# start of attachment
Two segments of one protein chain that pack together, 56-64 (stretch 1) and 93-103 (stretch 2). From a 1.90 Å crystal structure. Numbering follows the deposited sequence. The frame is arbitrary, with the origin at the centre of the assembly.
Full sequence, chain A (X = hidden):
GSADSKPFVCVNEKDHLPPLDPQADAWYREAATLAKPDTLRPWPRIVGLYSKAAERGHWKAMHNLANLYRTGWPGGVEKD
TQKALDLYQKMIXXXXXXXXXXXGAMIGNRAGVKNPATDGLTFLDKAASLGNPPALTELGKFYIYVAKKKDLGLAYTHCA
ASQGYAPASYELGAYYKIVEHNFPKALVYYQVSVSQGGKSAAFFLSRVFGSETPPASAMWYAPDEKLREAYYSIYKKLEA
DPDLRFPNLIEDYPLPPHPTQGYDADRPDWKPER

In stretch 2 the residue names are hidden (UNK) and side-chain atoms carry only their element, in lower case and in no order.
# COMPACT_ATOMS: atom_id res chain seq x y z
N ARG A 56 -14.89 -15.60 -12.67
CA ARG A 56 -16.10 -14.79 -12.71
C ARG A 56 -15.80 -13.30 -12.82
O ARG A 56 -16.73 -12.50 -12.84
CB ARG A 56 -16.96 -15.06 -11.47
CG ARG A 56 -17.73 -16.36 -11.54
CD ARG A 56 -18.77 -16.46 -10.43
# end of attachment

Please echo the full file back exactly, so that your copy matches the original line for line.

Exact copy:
Two segments of one protein chain that pack together, 56-64 (stretch 1) and 93-103 (stretch 2). From a 1.90 Å crystal structure. Numbering follows the deposited sequence. The frame is arbitrary, with the origin at the centre of the assembly.
Full sequence, chain A (X = hidden):
GSADSKPFVCVNEKDHLPPLDPQADAWYREAATLAKPDTLRPWPRIVGLYSKAAERGHWKAMHNLANLYRTGWPGGVEKD
TQKALDLYQKMIXXXXXXXXXXXGAMIGNRAGVKNPATDGLTFLDKAASLGNPPALTELGKFYIYVAKKKDLGLAYTHCA
ASQGYAPASYELGAYYKIVEHNFPKALVYYQVSVSQGGKSAAFFLSRVFGSETPPASAMWYAPDEKLREAYYSIYKKLEA
DPDLRFPNLIEDYPLPPHPTQGYDADRPDWKPER

In stretch 2 the residue names are hidden (UNK) and side-chain atoms carry only their element, in lower case and in no order.
# COMPACT_ATOMS: atom_id res chain seq x y z
N ARG A 56 -14.89 -15.60 -12.67
CA ARG A 56 -16.10 -14.79 -12.71
C ARG A 56 -15.80 -13.30 -12.82
O ARG A 56 -16.73 -12.50 -12.84
CB ARG A 56 -16.96 -15.06 -11.47
CG ARG A 56 -17.73 -16.36 -11.54
CD ARG A 56 -18.77 -16.46 -10.43